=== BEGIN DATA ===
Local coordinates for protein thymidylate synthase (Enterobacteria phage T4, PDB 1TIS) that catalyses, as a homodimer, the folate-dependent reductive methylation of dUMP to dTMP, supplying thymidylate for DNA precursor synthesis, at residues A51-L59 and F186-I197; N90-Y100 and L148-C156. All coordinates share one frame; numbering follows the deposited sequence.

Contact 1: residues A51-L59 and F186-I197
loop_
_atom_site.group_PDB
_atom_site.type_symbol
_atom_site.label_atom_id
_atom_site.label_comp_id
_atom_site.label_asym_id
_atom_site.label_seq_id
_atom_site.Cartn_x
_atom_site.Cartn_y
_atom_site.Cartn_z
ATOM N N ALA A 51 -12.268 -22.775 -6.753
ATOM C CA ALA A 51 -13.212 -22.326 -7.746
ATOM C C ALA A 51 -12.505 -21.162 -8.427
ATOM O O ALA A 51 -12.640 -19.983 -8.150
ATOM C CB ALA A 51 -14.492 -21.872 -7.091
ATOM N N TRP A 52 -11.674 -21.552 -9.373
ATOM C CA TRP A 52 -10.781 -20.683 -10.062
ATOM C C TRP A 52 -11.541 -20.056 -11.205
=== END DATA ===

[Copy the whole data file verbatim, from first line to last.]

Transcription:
Local coordinates for protein thymidylate synthase (Enterobacteria phage T4, PDB 1TIS) that catalyses, as a homodimer, the folate-dependent reductive methylation of dUMP to dTMP, supplying thymidylate for DNA precursor synthesis, at residues A51-L59 and F186-I197; N90-Y100 and L148-C156. All coordinates share one frame; numbering follows the deposited sequence.

Contact 1: residues A51-L59 and F186-I197
loop_
_atom_site.group_PDB
_atom_site.type_symbol
_atom_site.label_atom_id
_atom_site.label_comp_id
_atom_site.label_asym_id
_atom_site.label_seq_id
_atom_site.Cartn_x
_atom_site.Cartn_y
_atom_site.Cartn_z
ATOM N N ALA A 51 -12.268 -22.775 -6.753
ATOM C CA ALA A 51 -13.212 -22.326 -7.746
ATOM C C ALA A 51 -12.505 -21.162 -8.427
ATOM O O ALA A 51 -12.640 -19.983 -8.150
ATOM C CB ALA A 51 -14.492 -21.872 -7.091
ATOM N N TRP A 52 -11.674 -21.552 -9.373
ATOM C CA TRP A 52 -10.781 -20.683 -10.062
ATOM C C TRP A 52 -11.541 -20.056 -11.205